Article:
I was surprised to get multiple responses, but one in particular was the jackpot. A neighbor wanted $100 total for several large storage bins full of unsorted pieces his kids had outgrown. When I got it home, I put it all on a scale. It came to around 90 pounds of LEGO — a major score at just over a dollar per pound!

Along with a few other smaller collections people sold me, we had plenty of LEGO pieces for the party.

So I have 100 pounds of LEGO bricks. What now?

We started cleaning it. While we didn’t find any dead mice, there were some crusty, sticky pieces, and some odd things like fishing lures among the bricks. So we washed everything in batches in a big sink, and then spread the pieces all out on towels covering our living room floor to dry overnight. There were so many pieces, our living room wasn’t big enough to do it all at once. It took a few days to wash and dry it all.

In the process, we realized that some pieces were clearly from specific sets. There was a really big piece that could only be an airplane wing. There were Star Wars minifigures. And sometimes there were chunks of pieces from sets that weren’t completely dismantled.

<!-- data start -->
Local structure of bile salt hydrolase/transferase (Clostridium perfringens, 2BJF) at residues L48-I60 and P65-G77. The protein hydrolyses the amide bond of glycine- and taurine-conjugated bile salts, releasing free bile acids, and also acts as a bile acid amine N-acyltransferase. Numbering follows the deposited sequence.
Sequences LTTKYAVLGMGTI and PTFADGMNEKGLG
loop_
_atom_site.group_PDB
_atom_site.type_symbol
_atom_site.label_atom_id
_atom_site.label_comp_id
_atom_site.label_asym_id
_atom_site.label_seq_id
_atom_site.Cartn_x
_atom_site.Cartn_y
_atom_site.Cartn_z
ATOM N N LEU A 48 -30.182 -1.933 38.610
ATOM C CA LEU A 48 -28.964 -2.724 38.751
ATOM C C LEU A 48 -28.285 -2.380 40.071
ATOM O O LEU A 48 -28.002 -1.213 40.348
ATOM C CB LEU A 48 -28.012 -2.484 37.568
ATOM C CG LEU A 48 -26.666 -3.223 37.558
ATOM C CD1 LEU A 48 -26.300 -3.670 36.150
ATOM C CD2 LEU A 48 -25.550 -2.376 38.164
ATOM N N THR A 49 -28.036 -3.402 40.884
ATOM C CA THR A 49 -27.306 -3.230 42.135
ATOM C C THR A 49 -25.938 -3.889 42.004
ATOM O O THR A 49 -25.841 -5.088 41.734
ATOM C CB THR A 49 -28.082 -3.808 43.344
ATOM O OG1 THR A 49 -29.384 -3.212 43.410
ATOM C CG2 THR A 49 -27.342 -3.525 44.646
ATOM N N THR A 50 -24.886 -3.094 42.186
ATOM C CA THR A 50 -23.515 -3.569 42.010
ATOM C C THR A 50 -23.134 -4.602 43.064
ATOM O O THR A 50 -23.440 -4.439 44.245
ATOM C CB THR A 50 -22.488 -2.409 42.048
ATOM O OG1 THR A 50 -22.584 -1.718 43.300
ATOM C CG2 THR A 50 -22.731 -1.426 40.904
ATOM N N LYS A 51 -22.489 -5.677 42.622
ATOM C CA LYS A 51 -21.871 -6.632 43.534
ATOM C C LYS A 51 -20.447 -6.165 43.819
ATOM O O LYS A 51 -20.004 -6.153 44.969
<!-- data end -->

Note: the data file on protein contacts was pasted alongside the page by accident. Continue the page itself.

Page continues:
We wondered: Would it be possible to figure out what sets were among all these pieces, and then actually put them together? What would that take?

So once again I turned to the good folks of /r/lego and got some valuable advice:

  • If you want to do this, you’re going to have to sort all your pieces.

  • Don’t make the rookie mistake of sorting by color. Sort by piece type. Imagine trying to find a red 1x3 brick in a bin of red bricks. It’s much easier to look in a bin of 1x3 bricks and find a red one.

  • When you find an unusual piece, go to the website Bricklink and enter the part number to find out what possible sets it could belong to. That will help you figure out what you have.

It turns out that if you look very closely at LEGO pieces, they have a tiny identifying number on them. For example, here’s an unusual piece that must have come in a set. Using my iPhone’s magnifier, I can easily read the part number on the back that’s just a few millimeters tall.

Searching on Bricklink, I see that part 55817 is called “Wheel Wagon Viking with 12 Holes” and it appears in 21 sets. But in this particular color, it only comes in one set: “Jedi Starfighter with Hyperdrive.” So I could assume the rest of that set was somewhere in the pile.

Another resource that was helpful at this stage was LEGO architect Tom Alphin’s article From Buckets to Bins: How to Sort a Lot of LEGO. Tom lays out his sorting philosophy and includes printable tools to help identify and sort pieces. Tom’s collection is far more organized than I imagined I could ever be, with individual drawers for every little kind of piece, meticulously labeled with illustrations and part numbers.